My point is, I think a lot first before I speak about my medical condition, and I am very careful who gets to know. I’ll also avoid speaking about it as much as I can. I’ll ask you how you are and engage you, skipping over the return of that social nicety. I’ll joke and make light out of feeling like shit. My humour is midnight-dark. I’ll hold the worst parts back, and I’ll speak about everything else first (see the above). So this blog is hard, as is getting to the point. And it feels very strange to write it. But now, because long covid is here and loud, it’s time people know how fucked up this all is. The way in which ME/CFS has been regarded by the socio-medical systemic, is the reason why people with long covid are not getting the support and medical attention they need. I am stuck with both, and my medical legacy means that the battle for treatment, though i’ve taken it on, has little hope. I was already left out in limbo before I could try this time round. I haven’t any treatment or support yet.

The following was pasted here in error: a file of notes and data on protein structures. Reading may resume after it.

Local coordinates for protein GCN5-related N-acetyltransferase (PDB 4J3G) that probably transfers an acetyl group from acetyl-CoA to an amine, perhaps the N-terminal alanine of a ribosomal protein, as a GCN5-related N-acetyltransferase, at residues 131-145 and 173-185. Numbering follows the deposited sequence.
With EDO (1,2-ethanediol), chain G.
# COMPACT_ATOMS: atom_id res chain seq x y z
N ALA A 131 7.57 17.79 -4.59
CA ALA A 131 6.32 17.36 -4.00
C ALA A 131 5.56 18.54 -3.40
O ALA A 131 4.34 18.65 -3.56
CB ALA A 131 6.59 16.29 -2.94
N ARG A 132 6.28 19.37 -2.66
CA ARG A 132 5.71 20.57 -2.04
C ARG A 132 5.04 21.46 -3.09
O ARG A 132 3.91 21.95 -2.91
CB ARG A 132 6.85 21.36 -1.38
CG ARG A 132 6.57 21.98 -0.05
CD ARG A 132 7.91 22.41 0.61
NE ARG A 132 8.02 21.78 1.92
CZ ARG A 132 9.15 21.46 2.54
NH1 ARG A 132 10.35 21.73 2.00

An ME/CFS factoid: ME/CFS is generally considered a non-mortal condition (not strictly true, though a doctor putting it on death certificate is rare), but it can reduce the duration of one’s mortally by 25 years, statistically speaking. Although complications are a contributing component to this, the main reason for such shortening of life is that people who have ME/CFS find it difficult to tell when they get another a serious mortal condition, like cancer for example, and so they arrive much later into the system for those conditions. ME/CFS symptoms are very similar to Hogkins Lymphoma, AIDS, brain tumours, the beginning stages of all forms of cancer (this list could be very long if I had more energy), and ME/CFS symptoms can change from one day or week to the next, arriving anywhere at all in the body, it being a central nervous system condition. Long term ME/CFS people – having been in a frazzle so many times over a new very worrying symptom only to find, yet again, that it is the old friend ME – simply to do not panic and do not go to hospital until well after they should have.